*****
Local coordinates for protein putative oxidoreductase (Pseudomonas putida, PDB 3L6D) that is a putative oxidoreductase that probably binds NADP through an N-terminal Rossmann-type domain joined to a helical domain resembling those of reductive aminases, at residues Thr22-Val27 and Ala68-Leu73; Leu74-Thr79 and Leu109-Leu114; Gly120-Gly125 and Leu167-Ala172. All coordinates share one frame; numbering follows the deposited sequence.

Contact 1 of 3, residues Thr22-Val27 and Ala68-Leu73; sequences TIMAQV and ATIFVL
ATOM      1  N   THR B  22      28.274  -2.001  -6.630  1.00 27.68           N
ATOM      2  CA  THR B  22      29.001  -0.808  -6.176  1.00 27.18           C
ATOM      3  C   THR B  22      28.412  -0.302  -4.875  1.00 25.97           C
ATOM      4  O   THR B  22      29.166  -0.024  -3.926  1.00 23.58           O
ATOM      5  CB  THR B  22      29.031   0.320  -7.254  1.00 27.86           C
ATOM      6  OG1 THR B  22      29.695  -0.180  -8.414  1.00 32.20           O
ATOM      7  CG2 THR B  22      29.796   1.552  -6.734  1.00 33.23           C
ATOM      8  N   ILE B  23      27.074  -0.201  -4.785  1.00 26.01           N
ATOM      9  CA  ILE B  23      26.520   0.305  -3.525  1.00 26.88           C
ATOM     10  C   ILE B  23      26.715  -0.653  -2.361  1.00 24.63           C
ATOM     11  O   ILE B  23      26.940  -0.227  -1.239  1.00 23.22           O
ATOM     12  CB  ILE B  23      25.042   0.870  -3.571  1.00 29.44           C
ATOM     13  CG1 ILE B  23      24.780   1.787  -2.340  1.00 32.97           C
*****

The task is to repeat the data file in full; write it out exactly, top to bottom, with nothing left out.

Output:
Local coordinates for protein putative oxidoreductase (Pseudomonas putida, PDB 3L6D) that is a putative oxidoreductase that probably binds NADP through an N-terminal Rossmann-type domain joined to a helical domain resembling those of reductive aminases, at residues Thr22-Val27 and Ala68-Leu73; Leu74-Thr79 and Leu109-Leu114; Gly120-Gly125 and Leu167-Ala172. All coordinates share one frame; numbering follows the deposited sequence.

Contact 1 of 3, residues Thr22-Val27 and Ala68-Leu73; sequences TIMAQV and ATIFVL
ATOM      1  N   THR B  22      28.274  -2.001  -6.630  1.00 27.68           N
ATOM      2  CA  THR B  22      29.001  -0.808  -6.176  1.00 27.18           C
ATOM      3  C   THR B  22      28.412  -0.302  -4.875  1.00 25.97           C
ATOM      4  O   THR B  22      29.166  -0.024  -3.926  1.00 23.58           O
ATOM      5  CB  THR B  22      29.031   0.320  -7.254  1.00 27.86           C
ATOM      6  OG1 THR B  22      29.695  -0.180  -8.414  1.00 32.20           O
ATOM      7  CG2 THR B  22      29.796   1.552  -6.734  1.00 33.23           C
ATOM      8  N   ILE B  23      27.074  -0.201  -4.785  1.00 26.01           N
ATOM      9  CA  ILE B  23      26.520   0.305  -3.525  1.00 26.88           C
ATOM     10  C   ILE B  23      26.715  -0.653  -2.361  1.00 24.63           C
ATOM     11  O   ILE B  23      26.940  -0.227  -1.239  1.00 23.22           O
ATOM     12  CB  ILE B  23      25.042   0.870  -3.571  1.00 29.44           C
ATOM     13  CG1 ILE B  23      24.780   1.787  -2.340  1.00 32.97           C